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I need to use Docker / Windows containers on Windows 2016 Server and prepare it Windows applications to run on it. Configuring Windows via Powershell just is not as convenient though as it is on Ubuntu, especially if you never worked with Windows Server really and need to learn all the Powershell commands ;)

Is there a way to access a Windows Container via GUI?

It's possible with Docker, Ubuntu, VNC: Can you run GUI apps in a docker container?

Wondering if anything similar can be done for Windows Containers?

(I am working on-premise, not using Azure. Found a similar but unanswered question here: https://stackoverflow.com/questions/32721422/windows-server-containers-azure-how-to-create-a-container-with-gui)

Thanks.

== Update ==

RDP is definitely not an option as per February 2016 - not sure if they plan to support it in the final release?!

https://msdn.microsoft.com/en-us/virtualization/windowscontainers/about/work_in_progress#remote-desktop

Remote Desktop

Windows Containers cannot be managed/interacted with through a RDP session in TP4.

So far I managed to have at least a decent file explorer by using Midnight Commander, but still command line on Windows is not much fun.

  • I do not see the sense and demand to have a GUI with containers. It's sort of the opposite you want to achieve. Learn PowerShell!!! – Falco Alexander Mar 1 '16 at 19:39
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    I find Powershell a bit uncomfortable compared to Linux shell. If I need a text editor, I do 'apt-get install nano' on Linux and I'm done. On PS I need to wget a zip from a remote url manually, unzip and then can finally use it. PS also seems to be quite slow ('dir' a list of a few hundred files). A GUI is not necessarily the opposite of what I want to achieve if I quickly want to add Windows features in order to use it as a base image. From that point on then I agree with you. No tail, no editor, all needs to be installed with manual effort. Maybe I'm wrong, haven't used PS much before. – Mathias Conradt Mar 1 '16 at 19:59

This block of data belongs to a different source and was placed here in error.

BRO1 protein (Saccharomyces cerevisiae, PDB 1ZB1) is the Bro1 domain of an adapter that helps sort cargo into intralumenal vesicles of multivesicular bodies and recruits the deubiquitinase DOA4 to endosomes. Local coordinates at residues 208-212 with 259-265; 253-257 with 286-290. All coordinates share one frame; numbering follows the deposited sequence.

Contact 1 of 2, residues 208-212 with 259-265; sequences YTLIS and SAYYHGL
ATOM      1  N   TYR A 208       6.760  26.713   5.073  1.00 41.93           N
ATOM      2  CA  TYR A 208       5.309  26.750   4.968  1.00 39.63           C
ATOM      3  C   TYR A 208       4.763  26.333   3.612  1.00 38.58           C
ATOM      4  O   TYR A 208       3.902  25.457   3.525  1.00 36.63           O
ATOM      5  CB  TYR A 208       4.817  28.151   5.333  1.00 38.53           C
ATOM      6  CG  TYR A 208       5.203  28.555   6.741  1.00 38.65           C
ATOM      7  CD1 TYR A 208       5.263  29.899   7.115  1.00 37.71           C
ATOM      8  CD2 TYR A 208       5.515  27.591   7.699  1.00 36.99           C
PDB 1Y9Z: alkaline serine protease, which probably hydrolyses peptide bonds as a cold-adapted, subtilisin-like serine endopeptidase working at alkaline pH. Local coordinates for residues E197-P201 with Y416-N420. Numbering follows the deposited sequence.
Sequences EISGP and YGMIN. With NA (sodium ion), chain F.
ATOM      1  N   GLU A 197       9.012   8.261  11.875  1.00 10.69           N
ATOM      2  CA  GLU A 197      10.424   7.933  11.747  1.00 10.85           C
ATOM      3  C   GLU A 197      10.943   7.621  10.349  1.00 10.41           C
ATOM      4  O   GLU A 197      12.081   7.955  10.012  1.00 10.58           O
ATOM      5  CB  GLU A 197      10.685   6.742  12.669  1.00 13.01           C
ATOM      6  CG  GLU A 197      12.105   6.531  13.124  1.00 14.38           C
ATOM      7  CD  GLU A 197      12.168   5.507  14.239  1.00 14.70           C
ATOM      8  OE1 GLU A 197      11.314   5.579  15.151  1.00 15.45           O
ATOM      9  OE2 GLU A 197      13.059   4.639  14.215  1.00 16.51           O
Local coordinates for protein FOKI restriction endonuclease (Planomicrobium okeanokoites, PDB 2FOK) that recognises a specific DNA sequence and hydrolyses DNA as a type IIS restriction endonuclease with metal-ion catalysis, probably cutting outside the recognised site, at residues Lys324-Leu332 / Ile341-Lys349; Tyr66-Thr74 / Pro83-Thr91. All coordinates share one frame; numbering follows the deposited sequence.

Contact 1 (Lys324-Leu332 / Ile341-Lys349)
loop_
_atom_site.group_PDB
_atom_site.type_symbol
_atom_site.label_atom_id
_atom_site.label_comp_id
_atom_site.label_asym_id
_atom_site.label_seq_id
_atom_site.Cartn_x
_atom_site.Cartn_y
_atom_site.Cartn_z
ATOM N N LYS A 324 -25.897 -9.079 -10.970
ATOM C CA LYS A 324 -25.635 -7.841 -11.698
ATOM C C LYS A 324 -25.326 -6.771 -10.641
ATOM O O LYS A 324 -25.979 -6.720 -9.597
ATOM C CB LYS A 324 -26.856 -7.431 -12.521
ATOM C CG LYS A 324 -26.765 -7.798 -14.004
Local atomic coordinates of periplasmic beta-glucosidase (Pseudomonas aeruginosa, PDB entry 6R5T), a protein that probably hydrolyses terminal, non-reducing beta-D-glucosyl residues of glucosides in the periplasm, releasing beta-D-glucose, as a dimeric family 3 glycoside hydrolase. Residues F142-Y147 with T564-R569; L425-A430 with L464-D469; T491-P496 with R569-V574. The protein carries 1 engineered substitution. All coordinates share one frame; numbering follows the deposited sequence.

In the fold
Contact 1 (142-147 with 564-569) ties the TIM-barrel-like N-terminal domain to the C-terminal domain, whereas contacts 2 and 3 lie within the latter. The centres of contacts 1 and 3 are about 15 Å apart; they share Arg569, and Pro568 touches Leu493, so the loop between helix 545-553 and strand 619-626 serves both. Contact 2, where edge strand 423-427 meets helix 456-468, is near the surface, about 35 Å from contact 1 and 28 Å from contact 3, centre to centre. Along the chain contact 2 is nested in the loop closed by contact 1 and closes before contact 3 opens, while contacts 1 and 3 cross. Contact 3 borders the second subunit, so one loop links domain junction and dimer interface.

• I must admit that regarding speed you are right. I am still wondering in which cases line by line output is that slow. Did you recognize that using ISE is faster? – Falco Alexander Mar 2 '16 at 8:02
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    "dir" a folder list is one example but even more important: try Midnight Commander (sourceforge.net/projects/mcwin32) and use the cursor to navigate. It's really slow. You wait like half a second after each key press. Compare that to "mc" on Linux for example. You just feel that while Linux was naturally designed to be worked via command line, on Windows it's just treated like a second child. Yes, there is command line support, but it's so inconvenient. Why is there no apt-get? Why is there no text editor (like "edit" before), text viewer, etc. like vi/vim/nano available right away? – Mathias Conradt Mar 2 '16 at 8:11
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    you consider powershell the same as a bash, which is completely wrong idea. bash and other unix shells are character or document based shells. therefor they need tail, vi etc. I really recommend to get a primer into the basic powershell concepts. the inventor of it, J.Snover is a really cool guy with unix background and he has made tons of nice tutorials in the MVA. check it – Falco Alexander Mar 2 '16 at 8:30
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in this video MS-container-developer Taylor Brown says that they break up with RDP from TP3 to TP4 and will very probably do not support RDP in RTM Version Server 2016:

https://channel9.msdn.com/Events/TechNetVirtualConference/TechNetVC2016/Day-3-Containers-Session-with-QA

Update as of Dez. 2018:

Server 2019 is out and RDP is still not possible / supported for all container images. (of course it does not make any sense for nano images)

check this nice intro to what has changed: https://stefanscherer.github.io/docker-on-windows-server-2019/

to have a somewhat complete overview, it should be mentioned that there are some hacks out in the wild, that may RDP make work in some images and setups, e.g.: https://withinrafael.com/2018/03/09/using-remote-desktop-services-in-containers/

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